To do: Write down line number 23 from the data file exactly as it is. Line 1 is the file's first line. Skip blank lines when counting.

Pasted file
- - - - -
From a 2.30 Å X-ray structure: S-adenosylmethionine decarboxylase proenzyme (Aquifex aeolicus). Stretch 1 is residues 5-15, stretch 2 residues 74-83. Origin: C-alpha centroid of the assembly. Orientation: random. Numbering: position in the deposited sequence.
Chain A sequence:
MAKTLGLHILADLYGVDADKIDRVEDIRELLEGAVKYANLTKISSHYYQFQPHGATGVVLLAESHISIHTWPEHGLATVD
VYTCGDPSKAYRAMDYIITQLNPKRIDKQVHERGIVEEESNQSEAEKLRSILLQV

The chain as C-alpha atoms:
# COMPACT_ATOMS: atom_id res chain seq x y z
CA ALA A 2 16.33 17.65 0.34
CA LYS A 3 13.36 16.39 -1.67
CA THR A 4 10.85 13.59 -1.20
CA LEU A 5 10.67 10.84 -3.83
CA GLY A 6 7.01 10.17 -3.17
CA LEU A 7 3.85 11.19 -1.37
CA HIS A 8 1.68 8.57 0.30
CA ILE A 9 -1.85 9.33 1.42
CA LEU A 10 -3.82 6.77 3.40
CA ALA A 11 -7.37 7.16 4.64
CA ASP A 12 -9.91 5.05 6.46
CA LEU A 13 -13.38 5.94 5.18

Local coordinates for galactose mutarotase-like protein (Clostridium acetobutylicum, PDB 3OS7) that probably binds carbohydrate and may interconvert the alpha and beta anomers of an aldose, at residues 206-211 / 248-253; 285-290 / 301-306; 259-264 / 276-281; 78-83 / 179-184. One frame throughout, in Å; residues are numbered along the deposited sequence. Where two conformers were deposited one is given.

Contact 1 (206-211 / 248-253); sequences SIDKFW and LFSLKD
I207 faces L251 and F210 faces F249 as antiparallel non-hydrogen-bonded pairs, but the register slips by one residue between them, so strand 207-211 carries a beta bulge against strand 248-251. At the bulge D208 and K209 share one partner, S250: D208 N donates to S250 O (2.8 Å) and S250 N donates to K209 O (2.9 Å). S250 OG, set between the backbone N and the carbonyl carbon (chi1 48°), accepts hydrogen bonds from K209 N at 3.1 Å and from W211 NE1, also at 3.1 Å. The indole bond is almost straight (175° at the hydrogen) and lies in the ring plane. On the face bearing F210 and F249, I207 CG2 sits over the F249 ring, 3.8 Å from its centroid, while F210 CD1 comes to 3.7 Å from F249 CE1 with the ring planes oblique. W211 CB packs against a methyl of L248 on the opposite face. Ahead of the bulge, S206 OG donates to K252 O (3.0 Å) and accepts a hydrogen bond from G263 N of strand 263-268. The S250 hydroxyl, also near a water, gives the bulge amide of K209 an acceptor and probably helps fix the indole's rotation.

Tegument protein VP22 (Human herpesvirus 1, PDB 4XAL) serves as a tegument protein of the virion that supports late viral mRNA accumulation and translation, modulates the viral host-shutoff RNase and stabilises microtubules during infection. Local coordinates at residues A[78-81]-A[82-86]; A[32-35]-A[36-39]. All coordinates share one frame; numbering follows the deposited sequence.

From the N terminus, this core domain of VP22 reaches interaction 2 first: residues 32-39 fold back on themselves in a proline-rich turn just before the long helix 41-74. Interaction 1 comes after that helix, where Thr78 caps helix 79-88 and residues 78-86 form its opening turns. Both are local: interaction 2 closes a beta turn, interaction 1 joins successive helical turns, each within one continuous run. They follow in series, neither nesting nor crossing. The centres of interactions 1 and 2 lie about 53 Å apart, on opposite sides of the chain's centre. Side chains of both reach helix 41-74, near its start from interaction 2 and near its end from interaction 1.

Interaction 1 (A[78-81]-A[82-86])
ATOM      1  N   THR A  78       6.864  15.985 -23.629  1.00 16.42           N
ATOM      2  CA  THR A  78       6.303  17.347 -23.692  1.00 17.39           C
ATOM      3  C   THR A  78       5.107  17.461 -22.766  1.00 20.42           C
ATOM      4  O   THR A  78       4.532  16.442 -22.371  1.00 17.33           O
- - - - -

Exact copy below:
From the N terminus, this core domain of VP22 reaches interaction 2 first: residues 32-39 fold back on themselves in a proline-rich turn just before the long helix 41-74. Interaction 1 comes after that helix, where Thr78 caps helix 79-88 and residues 78-86 form its opening turns. Both are local: interaction 2 closes a beta turn, interaction 1 joins successive helical turns, each within one continuous run. They follow in series, neither nesting nor crossing. The centres of interactions 1 and 2 lie about 53 Å apart, on opposite sides of the chain's centre. Side chains of both reach helix 41-74, near its start from interaction 2 and near its end from interaction 1.